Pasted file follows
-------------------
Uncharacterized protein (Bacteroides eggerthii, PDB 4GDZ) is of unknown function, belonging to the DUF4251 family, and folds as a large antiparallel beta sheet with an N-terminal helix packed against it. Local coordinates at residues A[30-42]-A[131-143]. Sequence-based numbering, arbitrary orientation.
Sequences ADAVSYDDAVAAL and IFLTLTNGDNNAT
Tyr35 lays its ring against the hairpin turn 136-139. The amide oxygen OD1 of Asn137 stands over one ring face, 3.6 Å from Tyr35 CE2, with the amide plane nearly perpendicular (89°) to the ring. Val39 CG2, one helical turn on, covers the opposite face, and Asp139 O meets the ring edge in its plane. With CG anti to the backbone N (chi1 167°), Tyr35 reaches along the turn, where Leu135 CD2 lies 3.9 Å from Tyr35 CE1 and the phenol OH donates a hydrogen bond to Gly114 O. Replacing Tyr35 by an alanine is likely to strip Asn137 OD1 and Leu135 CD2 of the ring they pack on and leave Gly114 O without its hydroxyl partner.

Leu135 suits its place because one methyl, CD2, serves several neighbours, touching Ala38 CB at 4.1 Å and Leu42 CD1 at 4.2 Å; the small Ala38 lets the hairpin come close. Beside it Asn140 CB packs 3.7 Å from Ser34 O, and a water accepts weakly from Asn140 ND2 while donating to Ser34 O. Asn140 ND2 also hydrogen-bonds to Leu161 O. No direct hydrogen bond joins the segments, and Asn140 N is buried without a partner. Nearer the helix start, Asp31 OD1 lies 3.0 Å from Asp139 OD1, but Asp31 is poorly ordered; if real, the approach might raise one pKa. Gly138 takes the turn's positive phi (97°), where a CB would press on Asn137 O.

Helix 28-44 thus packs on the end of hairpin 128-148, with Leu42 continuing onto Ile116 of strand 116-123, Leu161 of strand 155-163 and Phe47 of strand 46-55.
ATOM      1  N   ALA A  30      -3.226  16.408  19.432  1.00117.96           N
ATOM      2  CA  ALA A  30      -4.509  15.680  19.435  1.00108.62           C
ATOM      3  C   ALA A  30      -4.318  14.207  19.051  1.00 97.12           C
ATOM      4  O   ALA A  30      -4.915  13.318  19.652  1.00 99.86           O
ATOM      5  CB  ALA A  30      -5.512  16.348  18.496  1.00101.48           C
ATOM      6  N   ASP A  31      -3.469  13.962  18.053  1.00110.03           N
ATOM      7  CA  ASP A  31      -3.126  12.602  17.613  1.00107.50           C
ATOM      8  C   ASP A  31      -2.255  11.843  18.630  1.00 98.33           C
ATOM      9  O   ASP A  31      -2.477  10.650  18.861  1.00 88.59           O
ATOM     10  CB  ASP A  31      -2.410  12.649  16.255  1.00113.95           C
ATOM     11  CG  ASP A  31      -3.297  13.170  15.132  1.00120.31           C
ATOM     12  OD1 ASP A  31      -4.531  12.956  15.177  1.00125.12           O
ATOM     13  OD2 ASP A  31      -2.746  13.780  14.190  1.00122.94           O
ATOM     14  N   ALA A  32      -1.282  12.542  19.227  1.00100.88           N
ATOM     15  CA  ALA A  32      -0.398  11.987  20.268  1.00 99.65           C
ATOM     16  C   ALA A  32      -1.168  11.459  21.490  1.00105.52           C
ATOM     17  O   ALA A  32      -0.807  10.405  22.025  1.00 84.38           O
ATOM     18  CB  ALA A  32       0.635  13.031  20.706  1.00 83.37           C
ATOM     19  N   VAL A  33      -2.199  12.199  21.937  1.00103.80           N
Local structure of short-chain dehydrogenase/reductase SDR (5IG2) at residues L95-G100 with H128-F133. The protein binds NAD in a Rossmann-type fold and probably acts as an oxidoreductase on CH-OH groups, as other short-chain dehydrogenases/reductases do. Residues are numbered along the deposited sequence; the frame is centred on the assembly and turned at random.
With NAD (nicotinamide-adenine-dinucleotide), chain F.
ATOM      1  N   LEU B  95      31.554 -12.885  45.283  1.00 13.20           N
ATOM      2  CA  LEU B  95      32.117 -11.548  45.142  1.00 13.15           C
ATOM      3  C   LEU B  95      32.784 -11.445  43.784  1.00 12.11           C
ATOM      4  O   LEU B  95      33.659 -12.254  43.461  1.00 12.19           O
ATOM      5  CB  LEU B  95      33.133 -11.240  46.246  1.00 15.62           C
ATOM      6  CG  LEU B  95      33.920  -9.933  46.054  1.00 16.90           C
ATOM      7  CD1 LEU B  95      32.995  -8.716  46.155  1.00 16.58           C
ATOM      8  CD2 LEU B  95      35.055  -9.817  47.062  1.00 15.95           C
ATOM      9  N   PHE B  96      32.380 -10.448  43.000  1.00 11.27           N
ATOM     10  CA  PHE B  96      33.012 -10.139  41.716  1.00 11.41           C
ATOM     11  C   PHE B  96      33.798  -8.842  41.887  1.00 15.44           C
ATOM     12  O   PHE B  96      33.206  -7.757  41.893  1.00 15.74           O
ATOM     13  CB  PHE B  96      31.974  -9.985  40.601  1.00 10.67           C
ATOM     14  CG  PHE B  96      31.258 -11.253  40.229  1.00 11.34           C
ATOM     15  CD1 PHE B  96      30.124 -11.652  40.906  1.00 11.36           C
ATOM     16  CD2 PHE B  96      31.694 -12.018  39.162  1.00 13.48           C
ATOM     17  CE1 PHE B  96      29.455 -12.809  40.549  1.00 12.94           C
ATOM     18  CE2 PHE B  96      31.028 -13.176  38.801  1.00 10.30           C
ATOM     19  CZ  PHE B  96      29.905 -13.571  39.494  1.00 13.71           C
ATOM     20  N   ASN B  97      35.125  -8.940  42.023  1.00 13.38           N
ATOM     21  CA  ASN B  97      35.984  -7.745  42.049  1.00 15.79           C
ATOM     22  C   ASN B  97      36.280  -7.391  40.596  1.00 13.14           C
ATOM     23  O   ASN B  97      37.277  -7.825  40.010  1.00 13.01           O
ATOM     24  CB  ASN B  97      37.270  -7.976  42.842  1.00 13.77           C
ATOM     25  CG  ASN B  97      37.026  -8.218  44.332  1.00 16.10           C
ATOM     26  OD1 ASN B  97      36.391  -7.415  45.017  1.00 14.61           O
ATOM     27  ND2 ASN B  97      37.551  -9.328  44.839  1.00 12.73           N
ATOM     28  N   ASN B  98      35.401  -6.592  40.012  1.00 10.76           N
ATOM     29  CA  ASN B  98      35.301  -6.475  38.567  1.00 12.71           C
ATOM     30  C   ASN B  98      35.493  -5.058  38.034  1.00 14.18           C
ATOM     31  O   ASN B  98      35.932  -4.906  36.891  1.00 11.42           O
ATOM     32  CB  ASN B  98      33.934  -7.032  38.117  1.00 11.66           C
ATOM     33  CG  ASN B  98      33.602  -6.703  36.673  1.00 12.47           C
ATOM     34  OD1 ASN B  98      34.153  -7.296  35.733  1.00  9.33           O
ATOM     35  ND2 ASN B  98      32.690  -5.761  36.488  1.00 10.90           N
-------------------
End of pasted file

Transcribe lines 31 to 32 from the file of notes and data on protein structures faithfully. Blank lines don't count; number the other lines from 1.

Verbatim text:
ATOM      5  CB  LEU B  95      33.133 -11.240  46.246  1.00 15.62           C
ATOM      6  CG  LEU B  95      33.920  -9.933  46.054  1.00 16.90           C